New research claiming that Local Government Pension Scheme funds hold almost £10bn of assets in fossil fuel companies has prompted fresh calls for them to divest from “planet-destroying industries”.
However, the figures published by Friends of the Earth and the environmental collective Platform also suggest the proportion of LGPS assets invested in fossil fuel companies has halved over the last five years, and is below the average for large pension funds.
Today’s report, Divesting to protect our pensions and the planet, names Greater Manchester, Strathclyde and West Midlands as the funds with the largest investments in fossil fuel companies. Teesside, Dyfed and Dorset are cited as the funds with the largest proportion of their assets – about 5% – invested in this way.
The document says that total fossil fuel investments by LGPS funds stood at £9.9bn in 2020 – down from £13.8bn in 2015. This represents a halving of fossil fuel investments as a proportion of total LGPS assets, from 6% to 3%.
This reduction was largest in direct fossil fuel investments, which fell from 2.4% of all assets in 2015 to 0.8% in 2020. Indirect fossil fuel investments fell at a slower rate, from 3.6% to 2.2% over the same period.
The report says: “The overall fossil exposure of 3% is broadly consistent with, albeit slightly lower than, the findings of a recent study which suggested average fossil fuel exposure across large pensions funds in the OECD of 3.8%.”
It notes that £9.9bn remains invested in fossil fuel companies, despite 75% of councils having declared a climate emergency.
Rianna Gargiulo, divestment campaigner at Friends of the Earth, said: “Declaring a climate emergency may garner good headlines but too often it seems to stop there. Councils can’t make a bold claim about saving the planet while continuing to invest in fossil fuels.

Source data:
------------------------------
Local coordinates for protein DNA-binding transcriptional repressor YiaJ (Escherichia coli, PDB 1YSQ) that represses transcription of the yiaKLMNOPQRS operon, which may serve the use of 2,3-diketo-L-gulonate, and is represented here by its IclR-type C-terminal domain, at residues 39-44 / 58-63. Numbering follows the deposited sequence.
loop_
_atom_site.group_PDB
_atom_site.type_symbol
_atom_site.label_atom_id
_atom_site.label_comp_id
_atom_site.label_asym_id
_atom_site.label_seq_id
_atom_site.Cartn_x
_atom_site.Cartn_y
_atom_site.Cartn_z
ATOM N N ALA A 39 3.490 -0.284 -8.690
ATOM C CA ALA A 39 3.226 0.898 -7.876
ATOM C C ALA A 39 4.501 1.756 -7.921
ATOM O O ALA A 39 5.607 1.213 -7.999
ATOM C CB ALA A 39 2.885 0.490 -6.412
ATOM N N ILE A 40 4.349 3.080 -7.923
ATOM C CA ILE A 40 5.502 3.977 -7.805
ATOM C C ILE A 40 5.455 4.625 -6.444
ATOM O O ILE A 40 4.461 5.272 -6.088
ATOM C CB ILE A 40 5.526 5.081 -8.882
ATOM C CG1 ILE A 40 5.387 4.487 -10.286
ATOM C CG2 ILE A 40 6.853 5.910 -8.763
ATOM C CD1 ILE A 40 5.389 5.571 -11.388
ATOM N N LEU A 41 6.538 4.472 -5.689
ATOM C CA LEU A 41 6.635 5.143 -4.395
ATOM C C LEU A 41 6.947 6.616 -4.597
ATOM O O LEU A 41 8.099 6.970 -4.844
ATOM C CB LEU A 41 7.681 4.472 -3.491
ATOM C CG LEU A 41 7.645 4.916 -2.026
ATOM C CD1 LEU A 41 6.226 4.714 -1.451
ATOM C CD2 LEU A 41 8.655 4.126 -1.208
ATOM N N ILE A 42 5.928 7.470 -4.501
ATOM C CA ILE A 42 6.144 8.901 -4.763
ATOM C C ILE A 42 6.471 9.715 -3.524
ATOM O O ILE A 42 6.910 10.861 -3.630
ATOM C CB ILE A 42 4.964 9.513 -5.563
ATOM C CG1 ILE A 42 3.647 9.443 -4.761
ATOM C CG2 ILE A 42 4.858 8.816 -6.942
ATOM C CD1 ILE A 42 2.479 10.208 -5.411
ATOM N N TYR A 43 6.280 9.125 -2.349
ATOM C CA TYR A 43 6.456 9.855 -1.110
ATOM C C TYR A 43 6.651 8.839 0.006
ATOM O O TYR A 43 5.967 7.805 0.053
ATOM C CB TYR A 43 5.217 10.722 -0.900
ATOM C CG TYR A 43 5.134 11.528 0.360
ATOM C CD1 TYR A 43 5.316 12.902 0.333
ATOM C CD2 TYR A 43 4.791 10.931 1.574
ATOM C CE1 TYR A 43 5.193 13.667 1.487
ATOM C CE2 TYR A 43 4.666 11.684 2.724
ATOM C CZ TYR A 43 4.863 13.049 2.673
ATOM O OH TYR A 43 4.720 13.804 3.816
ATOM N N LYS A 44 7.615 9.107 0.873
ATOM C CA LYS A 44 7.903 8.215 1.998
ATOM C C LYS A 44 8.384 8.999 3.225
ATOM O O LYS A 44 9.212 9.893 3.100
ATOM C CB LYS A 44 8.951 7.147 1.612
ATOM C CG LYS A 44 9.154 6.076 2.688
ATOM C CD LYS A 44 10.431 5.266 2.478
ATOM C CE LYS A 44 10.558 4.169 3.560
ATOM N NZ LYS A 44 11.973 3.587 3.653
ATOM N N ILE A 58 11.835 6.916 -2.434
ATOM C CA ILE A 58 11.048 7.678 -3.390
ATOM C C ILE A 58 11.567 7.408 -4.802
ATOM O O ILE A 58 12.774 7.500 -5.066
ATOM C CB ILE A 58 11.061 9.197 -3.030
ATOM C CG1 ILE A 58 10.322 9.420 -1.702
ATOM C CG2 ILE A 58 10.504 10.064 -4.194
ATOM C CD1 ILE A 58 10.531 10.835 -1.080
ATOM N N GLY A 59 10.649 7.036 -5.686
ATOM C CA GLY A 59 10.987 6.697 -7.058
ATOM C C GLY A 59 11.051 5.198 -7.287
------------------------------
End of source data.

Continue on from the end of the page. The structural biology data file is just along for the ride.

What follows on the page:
“Local authorities have the power and duty to ensure local workers not only have a pension for their retirement, but also a future worth retiring into.”
The West Midlands Fund said the figures in the report about its investments were “inaccurate, resulting in a gap and error which overstate the West Midlands’ exposure”.
It said it “remains committed to supporting the goals of the Paris Accord” and has brought forward a review of its climate change strategy. The fund said it believes that “engagement is a more effective tool than divestment and recognises the role investors can play in continuing to drive for a timely and just transition in response to climate change, noting that no one party can achieve this alone”.
A spokesperson for Strathclyde Pension Fund said it believes the global transition to a low carbon economy is “essential”, and that this “includes the de-carbonisation of its own investments”.
They added: “Historically, though, the fund has felt that divestment is a blunt tool in terms of securing that transition to a low carbon economy and not on its own radical enough to have a meaningful impact on the climate emergency.
“Instead, it has preferred to be an activist investor – pushing for improvements on everything from carbon disclosure and lowering emissions, while committing hundreds of millions of pounds into a range of renewable energy projects.”
Dyfed Pension Fund pointed to a decision it took earlier this month to allocate assets to products which will screen out companies with exposure to fossil fuel reserves and thermal coal. At the time Chris Moore, Carmarthenshire CC’s director of corporate services, described it as “quite a substantive move forward” which would ensure the pension fund “actually responds to the low-carbon objective of this fund and reducing our investment in fossil fuels”.
The Friends of the Earth and Platform report urges councillors to pass motions “to sell all shares in fossil fuel companies within a defined number of years”. It says “engagement with fossil fuel companies is not working,” adding “this is especially undeniable in the case of local authority pension funds: their scale is too small to fundamentally change the core business model of fossil fuel majors.”
Instead, it calls for councillors to “identify local investment priorities that your pension fund can invest in”.
Greater Manchester, Teesside and Dorset pension funds were approached for comment.